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  #41  
Old 09 February 2018, 09:09 PM
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Originally Posted by erwins View Post
I think it can be pretty complicated to talk about what happened in Nazi occupied countries, which makes laws like this even more stifling. I think there were almost certainly victims, collaborators, and people who were complicit in all Nazi occupied countries.
Yes. And (expanding on what erwins said, not meaning it as a contradiction): there were also people who risked their lives, and sometimes were tortured and died themselves, saving or trying to save Jews from the Nazis in all the Nazi occupied countries, Poland included: as well as within Germany itself.

Pointing out the existence of antisemitism within a country is not an attack on every individual citizen of that country.


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Originally Posted by erwins View Post
It may be significant if a country had a collaborator government, but that may not say much about whether the populace generally embraced or aided in the Nazi ideology or policies and practices, and the lack of official collaboration also does not mean that a country was not deeply antiSemitic, or sympathetic to the Nazis.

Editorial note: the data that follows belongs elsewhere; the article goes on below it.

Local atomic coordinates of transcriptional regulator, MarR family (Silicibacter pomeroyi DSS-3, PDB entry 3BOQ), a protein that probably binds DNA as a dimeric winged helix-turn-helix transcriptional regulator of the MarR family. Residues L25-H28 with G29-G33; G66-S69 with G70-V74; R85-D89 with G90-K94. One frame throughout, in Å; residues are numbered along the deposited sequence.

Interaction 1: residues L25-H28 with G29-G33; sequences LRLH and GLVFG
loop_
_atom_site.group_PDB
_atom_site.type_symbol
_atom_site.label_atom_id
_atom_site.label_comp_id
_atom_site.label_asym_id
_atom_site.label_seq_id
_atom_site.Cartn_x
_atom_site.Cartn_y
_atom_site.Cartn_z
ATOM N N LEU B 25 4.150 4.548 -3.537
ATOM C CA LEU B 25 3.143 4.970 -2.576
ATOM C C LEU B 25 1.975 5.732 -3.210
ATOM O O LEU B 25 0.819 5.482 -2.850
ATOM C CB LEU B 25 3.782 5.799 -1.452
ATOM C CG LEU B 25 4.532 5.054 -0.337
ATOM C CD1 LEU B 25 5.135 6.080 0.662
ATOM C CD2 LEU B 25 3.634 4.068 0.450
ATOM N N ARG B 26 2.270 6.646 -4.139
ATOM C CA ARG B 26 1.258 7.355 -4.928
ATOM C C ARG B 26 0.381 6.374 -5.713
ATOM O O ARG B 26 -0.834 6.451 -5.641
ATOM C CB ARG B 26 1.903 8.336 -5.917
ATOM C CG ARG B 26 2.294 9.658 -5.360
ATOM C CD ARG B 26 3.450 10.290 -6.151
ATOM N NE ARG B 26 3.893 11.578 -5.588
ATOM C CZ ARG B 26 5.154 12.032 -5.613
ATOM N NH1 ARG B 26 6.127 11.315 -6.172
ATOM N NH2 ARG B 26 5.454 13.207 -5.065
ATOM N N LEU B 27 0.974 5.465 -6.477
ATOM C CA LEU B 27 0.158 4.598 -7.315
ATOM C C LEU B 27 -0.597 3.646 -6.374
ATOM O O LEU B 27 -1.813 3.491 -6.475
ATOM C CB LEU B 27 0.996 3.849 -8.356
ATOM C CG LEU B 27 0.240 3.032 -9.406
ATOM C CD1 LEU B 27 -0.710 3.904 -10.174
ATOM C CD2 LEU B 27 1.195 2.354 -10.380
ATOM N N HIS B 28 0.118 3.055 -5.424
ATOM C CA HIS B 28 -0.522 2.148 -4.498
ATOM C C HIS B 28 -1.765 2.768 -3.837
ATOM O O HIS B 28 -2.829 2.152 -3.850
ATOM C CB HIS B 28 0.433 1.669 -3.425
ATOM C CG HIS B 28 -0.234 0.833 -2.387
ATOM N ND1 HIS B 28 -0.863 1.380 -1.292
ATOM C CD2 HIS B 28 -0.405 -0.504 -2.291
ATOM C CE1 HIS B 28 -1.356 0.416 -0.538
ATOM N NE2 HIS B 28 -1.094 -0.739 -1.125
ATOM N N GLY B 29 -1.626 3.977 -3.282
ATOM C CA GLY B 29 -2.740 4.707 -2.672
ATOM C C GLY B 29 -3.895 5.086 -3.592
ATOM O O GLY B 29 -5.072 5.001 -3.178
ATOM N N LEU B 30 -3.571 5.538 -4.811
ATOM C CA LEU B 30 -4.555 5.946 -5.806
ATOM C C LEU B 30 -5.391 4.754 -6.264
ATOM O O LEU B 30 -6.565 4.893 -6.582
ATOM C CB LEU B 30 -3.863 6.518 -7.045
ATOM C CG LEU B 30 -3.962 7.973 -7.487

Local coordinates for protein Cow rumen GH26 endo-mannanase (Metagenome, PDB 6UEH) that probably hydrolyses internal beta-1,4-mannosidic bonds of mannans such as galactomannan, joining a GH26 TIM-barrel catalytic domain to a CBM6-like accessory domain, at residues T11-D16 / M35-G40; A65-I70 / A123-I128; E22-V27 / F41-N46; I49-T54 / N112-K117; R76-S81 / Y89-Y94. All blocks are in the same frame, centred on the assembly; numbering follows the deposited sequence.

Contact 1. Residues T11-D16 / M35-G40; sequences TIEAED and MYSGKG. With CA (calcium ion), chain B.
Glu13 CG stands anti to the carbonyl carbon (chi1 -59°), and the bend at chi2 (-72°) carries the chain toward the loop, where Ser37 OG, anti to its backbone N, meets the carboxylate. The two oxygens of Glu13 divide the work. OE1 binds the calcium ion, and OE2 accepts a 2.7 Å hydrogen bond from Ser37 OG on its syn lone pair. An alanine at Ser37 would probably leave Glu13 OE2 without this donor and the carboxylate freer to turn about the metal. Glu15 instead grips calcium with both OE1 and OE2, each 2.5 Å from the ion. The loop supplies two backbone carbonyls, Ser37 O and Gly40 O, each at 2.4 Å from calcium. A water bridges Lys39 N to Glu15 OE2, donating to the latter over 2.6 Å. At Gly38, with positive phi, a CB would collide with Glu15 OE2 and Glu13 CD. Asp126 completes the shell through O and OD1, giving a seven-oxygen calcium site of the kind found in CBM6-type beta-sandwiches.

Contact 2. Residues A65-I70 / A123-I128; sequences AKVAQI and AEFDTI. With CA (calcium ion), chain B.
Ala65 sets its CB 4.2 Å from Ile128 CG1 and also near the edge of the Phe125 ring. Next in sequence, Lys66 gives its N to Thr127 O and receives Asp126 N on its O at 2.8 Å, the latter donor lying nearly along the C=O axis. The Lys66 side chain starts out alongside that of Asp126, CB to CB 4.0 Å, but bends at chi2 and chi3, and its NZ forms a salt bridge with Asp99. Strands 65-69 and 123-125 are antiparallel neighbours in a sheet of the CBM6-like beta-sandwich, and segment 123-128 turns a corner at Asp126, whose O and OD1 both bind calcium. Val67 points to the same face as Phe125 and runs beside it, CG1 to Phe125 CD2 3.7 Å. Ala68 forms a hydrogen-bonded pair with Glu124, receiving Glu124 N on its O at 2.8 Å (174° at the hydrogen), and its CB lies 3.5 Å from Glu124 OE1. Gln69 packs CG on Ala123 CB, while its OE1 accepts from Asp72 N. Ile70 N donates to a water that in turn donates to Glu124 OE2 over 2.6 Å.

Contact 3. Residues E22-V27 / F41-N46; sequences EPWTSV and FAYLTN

And, unfortunately, being unsympathetic to the Nazis, and even being specifically attacked by them as indeed the Poles among others were, does not mean that there wasn't antisemitism, either. The enemy of one's enemy is not necessarily one's friend.
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  #42  
Old 09 February 2018, 09:39 PM
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Yes, that last part is, in part, what I was trying to get at in the part you quoted, only you said it more clearly. In reading about Poland before WWII, and the history of Jews in Poland, I learned that during the period between the world wars, Poland was somewhat of a haven for Jews, and the Jewish population increased dramatically. Toward the end of that period, the Polish government was speaking openly about what to do about its "Jewish problem."

There were violent attacks on Jews and Jewish communities during that time as well, that had nothing to do with the Nazis.

And, as has been pointed out, Poland also had an enormous number of people who took great personal risks to save Jews (and I imagine, others) from the Nazis. (Thanks for adding that category to the list above -- I meant to include it, but I guess it's not what my fingers typed.)
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  #43